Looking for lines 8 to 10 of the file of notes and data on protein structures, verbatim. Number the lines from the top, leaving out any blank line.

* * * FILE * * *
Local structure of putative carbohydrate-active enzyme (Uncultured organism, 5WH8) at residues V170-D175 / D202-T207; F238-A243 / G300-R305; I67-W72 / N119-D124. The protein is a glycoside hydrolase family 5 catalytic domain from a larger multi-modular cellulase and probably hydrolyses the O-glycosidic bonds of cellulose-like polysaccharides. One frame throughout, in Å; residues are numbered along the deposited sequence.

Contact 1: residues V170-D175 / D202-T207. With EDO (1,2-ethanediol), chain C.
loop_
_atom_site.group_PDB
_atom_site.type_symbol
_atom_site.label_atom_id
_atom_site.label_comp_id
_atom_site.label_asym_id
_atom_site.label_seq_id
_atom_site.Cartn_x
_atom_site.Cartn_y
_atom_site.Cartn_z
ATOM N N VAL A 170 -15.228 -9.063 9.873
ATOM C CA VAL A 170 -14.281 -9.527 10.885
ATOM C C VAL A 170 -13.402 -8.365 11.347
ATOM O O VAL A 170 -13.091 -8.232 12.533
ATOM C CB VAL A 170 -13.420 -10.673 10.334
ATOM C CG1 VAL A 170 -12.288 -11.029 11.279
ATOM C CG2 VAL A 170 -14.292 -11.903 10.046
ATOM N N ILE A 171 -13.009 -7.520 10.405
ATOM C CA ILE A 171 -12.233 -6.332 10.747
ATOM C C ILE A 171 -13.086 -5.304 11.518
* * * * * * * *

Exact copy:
_atom_site.label_asym_id
_atom_site.label_seq_id
_atom_site.Cartn_x